Additionally, Duke Nukem Forever; really liked the originals and should have enjoyed the sequel, but, no such luck – despite the fact it was Duke and some of my old favorite weapons made a return, I couldn’t get past the graphical issues – or the rather antiquated locations Duke seemed to fight in.
    Again, interesting post! 😀

    Like

    1. Hatm0nster says:

      Thanks! Did you finish Army of Two and DNF or did they cause you just stop playing eventually?

      Like

      1. Army of Two I returned post haste and reacquired my money back. Duke Nukem I managed to stick with, but, I tell you, there were times when I was considering ditching it!

        Like

  3. Vitosal says:

    RDR as well. I must give that game another chance but it was boring to me. Funnily enough Max Payne 3 also left me feeling rather empty. I did finish it though but ended up trading it. Just thinking about it, still gives me an unsettling feeling…weird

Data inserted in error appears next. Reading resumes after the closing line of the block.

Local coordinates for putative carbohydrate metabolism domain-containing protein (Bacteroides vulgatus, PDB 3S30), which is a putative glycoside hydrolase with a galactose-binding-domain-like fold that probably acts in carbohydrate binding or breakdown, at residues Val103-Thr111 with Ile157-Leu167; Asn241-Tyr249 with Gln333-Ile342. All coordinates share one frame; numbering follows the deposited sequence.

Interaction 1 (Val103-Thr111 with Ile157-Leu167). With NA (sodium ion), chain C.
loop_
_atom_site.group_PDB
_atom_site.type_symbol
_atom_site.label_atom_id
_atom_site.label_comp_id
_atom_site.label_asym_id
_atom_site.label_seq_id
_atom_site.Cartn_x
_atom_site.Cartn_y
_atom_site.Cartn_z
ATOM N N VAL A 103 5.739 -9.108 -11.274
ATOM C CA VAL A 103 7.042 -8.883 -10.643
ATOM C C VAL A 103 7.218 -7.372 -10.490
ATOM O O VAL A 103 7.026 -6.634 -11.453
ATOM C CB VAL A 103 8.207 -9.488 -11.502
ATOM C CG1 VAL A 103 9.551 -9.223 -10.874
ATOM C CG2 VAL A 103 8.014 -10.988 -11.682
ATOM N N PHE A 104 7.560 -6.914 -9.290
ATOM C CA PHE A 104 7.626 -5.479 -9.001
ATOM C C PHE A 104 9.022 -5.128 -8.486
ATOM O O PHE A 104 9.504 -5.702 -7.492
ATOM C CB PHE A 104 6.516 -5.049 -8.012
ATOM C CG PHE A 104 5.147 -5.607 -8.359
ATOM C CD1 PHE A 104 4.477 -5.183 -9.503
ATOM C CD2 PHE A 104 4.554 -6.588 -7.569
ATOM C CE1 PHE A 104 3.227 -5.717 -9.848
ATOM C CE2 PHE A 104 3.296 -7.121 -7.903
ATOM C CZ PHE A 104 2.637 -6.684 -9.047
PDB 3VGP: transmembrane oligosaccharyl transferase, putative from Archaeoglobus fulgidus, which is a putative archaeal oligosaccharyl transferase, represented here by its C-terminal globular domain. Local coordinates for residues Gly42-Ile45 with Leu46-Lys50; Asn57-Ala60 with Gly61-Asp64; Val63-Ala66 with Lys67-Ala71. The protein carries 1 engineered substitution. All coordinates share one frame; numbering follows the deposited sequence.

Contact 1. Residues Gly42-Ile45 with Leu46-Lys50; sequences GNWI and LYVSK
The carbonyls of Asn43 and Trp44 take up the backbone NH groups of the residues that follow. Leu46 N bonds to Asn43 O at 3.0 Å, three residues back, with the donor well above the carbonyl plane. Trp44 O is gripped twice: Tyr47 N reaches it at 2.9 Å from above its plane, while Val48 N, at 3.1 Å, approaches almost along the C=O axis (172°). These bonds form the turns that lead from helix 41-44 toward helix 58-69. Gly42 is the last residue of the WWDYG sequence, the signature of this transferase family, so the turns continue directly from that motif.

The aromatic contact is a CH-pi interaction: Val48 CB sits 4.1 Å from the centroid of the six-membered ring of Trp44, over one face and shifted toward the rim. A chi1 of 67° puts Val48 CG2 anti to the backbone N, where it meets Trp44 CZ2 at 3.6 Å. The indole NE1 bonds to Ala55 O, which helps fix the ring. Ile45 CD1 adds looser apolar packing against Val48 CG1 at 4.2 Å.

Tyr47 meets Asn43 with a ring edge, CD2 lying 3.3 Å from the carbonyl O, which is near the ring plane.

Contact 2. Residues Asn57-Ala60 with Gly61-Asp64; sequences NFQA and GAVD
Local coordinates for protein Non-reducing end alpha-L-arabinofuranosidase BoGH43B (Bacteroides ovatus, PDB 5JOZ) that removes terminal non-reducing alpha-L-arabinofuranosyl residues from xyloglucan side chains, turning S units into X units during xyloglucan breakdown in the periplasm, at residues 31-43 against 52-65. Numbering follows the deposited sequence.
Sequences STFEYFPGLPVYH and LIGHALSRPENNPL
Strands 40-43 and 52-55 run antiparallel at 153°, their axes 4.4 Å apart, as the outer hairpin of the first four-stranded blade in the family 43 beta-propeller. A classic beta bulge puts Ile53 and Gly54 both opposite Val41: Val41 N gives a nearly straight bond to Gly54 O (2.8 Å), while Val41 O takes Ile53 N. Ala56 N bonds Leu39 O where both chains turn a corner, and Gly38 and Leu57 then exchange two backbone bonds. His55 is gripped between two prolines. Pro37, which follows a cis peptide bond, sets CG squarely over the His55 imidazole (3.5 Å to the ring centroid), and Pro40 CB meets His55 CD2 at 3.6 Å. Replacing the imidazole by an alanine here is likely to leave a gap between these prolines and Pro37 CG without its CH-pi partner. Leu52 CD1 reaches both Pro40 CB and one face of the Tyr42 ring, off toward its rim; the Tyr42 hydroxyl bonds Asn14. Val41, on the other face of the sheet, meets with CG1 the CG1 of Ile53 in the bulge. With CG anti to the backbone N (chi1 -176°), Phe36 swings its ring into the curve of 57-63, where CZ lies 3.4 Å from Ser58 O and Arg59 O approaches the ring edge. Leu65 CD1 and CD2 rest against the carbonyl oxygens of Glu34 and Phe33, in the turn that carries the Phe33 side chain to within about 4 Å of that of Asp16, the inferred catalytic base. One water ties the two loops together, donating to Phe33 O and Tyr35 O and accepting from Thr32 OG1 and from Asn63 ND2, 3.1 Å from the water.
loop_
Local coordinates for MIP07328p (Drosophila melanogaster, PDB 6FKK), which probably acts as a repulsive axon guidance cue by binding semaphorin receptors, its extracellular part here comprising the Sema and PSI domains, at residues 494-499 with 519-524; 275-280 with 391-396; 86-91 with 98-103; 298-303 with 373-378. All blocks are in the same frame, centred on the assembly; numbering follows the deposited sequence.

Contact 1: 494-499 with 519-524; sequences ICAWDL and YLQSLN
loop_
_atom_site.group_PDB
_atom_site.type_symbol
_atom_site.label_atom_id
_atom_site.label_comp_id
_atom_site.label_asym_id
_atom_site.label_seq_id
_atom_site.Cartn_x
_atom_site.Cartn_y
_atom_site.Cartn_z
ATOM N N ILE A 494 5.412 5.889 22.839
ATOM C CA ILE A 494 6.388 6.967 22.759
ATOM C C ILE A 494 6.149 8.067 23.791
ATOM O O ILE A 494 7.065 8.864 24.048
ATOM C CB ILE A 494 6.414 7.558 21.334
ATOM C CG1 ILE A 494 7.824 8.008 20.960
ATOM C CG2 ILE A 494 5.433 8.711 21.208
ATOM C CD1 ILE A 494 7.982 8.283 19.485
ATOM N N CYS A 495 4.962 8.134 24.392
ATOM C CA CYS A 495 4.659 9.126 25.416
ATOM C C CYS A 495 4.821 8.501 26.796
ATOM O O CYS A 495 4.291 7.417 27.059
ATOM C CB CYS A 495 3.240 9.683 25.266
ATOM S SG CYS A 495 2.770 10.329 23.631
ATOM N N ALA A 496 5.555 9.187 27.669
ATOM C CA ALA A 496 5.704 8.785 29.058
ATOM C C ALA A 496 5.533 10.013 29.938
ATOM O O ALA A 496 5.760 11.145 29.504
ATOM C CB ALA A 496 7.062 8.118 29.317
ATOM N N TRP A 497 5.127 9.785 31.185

Like

    1. Hatm0nster says:

      You know, I’ve heard a lot of similar comments when it comes to Max Payne 3. When it comes to that game, it seems like you either loved it or didn’t quite know what to make of it.

      Like

  4. simpleek says:

    I would say Skyrim. So many people love it, but when I watched my friend play, I wasn’t interested in giving it a go. It’s strange because it has things I love, such as being an RPG, a vast world to explore, and a fantasy driven story. I may be one of the few who isn’t in love with Skyrim.

    Like

    1. Hatm0nster says:

      I’ve found that Skyrim is one of those games that’s fun to play, but also incredibly boring to watch, and that’s coming from someone who really likes the game. It’s a pretty enjoyable game and worth a try if you can borrow or pick it up cheap, but if you don’t you’re not missing anything ground-breaking.

      Like

  5. angryscholar says:

    I had the same experience with Witcher 2. Skyrim, too, like a poster above. I also can’t explain exactly why. I’m a massive survival horror fan, but I’ve only played the first Silent Hill and a little of the third. I pretty much skipped over the Dead Space franchise, again for reasons I can’t quite explain.